Apple and other technology companies also employ engineers, information technology professionals, software engineers, Web designers, project managers, graphic designers, attorneys and paralegals, human resources managers, database management professionals, and more.

If you desire to be part of the latest technological innovations, businesses of all sizes have their hands in the future of technology. And pursuing a degree from a technology school or one of these other fields could be just the start for you.

-Lori Johnston

Top Schools for Video Game Design

Lori Johnston | March 3, 2010

Maybe you dream of people camping out in front of Best Buy, Wal-Mart or other stories for the newest release of a video game you helped create.

Or maybe you spend so much time playing everything from Halo Wars to Mario Kart Wii to Resident Evil 5, just a few of last year’s best-selling games, that you think you’re an expert.

Here’s more evidence that being a video game designer could be a lucrative and growing career field for you: The Princeton Review and GamePro Media this week unveiled their first-ever list of top 50 undergraduate video game design programs in the U.S. and Canada.

More colleges and universities are paying attention to this profession, and it shows that they recognize education and training are essential to being a successful game designer, not just playing a game nonstop or beating friends and strangers online.

The schools recognized stood out for their curriculum, faculty credentials, graduates’ employment, facilities, career achievements, infrastructure, financial aid, and career opportunities.

So, if you imagine yourself having a hand in designing the latest games for the Wii, Playstation 3 and Xbox 360, now is the time to look at schools that could train you to develop the newest Wii Fit, NCAA Basketball (think of March Madness fever), Call of Duty or Madden NFL games.

So who is No. 1? That’s the University of Southern California in Los Angeles. GamePro notes that the school’s Interactive Media Division has helped launched careers of graduates who are well known in the indie gaming arena.

Others rounding out the top 8 are on both coasts. They are: DigiPen Institute of Technology (Redmond, Wash.), Drexel University (Philadelphia), Becker College (Worcester, Mass.), Rensselaer Polytechnic Institute (Troy, N.Y.), The Art Institute of Vancouver (Vancouver, B.C.), Worcester Polytechnic Institute (Worcester, Mass.), and Massachusetts Institute of Technology (Cambridge, Mass).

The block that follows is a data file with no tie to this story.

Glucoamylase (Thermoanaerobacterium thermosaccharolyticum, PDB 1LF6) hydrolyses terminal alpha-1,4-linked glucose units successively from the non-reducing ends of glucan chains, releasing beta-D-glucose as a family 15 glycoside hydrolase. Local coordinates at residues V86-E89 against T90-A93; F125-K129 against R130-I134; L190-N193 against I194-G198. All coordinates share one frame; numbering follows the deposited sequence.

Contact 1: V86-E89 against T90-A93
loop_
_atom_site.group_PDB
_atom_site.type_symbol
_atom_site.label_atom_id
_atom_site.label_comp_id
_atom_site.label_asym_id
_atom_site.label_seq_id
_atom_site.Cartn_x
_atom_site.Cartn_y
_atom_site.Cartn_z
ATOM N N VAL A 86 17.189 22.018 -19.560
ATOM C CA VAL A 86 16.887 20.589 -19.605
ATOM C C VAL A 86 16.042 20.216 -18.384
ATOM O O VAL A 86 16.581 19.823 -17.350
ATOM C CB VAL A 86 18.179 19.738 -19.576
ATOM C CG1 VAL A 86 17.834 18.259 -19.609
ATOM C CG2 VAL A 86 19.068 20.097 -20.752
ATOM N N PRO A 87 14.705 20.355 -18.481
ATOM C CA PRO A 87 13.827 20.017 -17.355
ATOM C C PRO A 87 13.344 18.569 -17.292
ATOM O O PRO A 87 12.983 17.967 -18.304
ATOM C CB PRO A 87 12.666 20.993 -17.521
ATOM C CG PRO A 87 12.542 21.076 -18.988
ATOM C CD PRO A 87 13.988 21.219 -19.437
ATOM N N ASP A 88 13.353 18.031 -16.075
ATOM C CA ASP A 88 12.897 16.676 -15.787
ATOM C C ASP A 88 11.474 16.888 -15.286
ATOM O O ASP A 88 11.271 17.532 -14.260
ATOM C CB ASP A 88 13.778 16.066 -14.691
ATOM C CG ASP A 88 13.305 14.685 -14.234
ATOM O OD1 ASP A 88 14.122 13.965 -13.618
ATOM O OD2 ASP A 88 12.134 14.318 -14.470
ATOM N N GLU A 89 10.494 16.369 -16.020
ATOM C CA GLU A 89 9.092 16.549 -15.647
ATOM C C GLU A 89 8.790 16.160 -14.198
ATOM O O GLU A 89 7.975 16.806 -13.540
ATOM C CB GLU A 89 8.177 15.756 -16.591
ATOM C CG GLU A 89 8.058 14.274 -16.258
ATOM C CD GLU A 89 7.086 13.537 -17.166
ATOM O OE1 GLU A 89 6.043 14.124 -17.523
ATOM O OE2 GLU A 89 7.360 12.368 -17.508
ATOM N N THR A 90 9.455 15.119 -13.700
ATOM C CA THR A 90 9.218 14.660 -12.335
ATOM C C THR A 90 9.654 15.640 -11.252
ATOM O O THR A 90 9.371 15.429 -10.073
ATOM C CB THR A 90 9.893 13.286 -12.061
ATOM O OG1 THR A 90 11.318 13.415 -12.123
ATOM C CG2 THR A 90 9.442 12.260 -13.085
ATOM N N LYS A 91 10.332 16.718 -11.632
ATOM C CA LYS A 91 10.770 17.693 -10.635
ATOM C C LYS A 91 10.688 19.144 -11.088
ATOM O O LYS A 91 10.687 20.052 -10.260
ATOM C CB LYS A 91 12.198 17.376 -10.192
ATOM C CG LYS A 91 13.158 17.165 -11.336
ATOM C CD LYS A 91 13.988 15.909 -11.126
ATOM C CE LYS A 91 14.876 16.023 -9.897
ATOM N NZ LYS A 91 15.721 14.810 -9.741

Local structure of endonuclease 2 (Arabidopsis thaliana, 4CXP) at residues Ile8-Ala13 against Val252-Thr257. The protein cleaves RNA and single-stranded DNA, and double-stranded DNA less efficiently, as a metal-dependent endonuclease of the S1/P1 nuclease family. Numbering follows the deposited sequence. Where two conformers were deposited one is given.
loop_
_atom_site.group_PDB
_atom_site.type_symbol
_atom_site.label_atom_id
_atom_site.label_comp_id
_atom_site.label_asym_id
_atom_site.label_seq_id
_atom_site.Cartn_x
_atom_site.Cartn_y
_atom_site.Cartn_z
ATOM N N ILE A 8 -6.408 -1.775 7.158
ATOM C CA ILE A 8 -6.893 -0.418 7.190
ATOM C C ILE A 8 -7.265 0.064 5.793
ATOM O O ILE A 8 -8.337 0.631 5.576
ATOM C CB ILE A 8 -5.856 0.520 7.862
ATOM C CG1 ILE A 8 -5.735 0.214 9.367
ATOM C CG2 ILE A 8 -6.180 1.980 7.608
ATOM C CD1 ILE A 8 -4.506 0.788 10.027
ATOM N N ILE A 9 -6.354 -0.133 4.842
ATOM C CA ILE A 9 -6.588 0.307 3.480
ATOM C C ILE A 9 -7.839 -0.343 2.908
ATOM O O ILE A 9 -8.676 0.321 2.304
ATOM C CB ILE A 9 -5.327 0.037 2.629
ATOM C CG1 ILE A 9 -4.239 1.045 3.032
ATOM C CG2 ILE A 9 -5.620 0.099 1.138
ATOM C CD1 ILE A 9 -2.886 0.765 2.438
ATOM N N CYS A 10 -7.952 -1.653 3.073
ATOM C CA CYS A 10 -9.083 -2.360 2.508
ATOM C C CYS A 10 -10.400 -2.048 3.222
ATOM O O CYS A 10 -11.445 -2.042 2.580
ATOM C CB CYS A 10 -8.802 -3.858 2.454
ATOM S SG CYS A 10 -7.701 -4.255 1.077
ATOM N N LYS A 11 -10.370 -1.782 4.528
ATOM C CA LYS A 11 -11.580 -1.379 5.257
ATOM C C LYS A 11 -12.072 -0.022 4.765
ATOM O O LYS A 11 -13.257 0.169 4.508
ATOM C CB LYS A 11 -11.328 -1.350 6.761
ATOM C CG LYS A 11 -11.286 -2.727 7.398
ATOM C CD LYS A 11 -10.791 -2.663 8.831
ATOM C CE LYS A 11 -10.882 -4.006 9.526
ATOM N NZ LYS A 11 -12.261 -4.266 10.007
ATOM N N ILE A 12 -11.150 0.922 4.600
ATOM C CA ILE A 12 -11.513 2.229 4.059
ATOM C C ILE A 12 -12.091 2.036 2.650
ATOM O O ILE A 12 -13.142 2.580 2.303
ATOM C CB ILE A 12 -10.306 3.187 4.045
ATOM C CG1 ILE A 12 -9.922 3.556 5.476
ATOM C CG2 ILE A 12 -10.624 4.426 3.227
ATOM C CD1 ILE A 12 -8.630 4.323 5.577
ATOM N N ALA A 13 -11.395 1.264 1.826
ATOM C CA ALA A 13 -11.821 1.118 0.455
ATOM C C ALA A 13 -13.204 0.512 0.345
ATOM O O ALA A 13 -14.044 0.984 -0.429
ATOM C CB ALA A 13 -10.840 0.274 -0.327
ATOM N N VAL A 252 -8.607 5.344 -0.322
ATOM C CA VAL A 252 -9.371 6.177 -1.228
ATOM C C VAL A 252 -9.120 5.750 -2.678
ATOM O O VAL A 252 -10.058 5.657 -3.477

Schools like Becker, which is 4th on the list, graduated their first class in the Game Design and Game Programming departments just last year, according to GamePro.

That shows that more schools are likely to be adding these programs, so it’s definitely worth asking if you’re interested in a school that doesn’t currently offer game design or other degrees.

Ready to play? Check out our info on salaries and job descriptions for game designers. That combined with the Princeton Review’s list of top programs could set you on the path to turning a pastime into an action-packed career.

-Lori Johnston

Technical Schools Welcoming More Students

Lori Johnston | November 3, 2009

Here’s some encouraging news out of my home state of Georgia: Record numbers of students are enrolling in technical colleges, inspired to try new career fields and seeking to quickly gain the knowledge needed to land those jobs.

Data from the Technical College System of Georgia shows a 24 percent increase in 2009 enrollment compared to 2008, with 110,254 students in the state’s 28 technical colleges. The previous record: 91,838 students, in 2003.

Officials say the enrollment increase is due to the downturn in the economy. The education provided by technical schools can provide marketable skills that open doors to jobs in high-demand fields such as healthcare, business and office technologies, and computer information systems.

You can gain that knowledge faster than at traditional four-year colleges and universities.  In Georgia, its 600 certificate, diploma, and degree programs can be completed in six months to two years, depending on the program. That’s much like other areas of the county, and the costs are low ($2,100 is the annual tuition and fee average in Georgia).

And the interesting thing is that technical colleges have a diversity of ages among the students enrolled. The schools in Georgia are seeing an increase in students under 21, with recent high school graduates joining experienced workers in the classrooms. Having that diversity of ages in programs is beneficial to everyone, preparing you for a multi-generational workplace.

You may be among those who have lost jobs or are just ready for a different career path, and technical colleges are an affordable route worth considering.

-Lori Johnston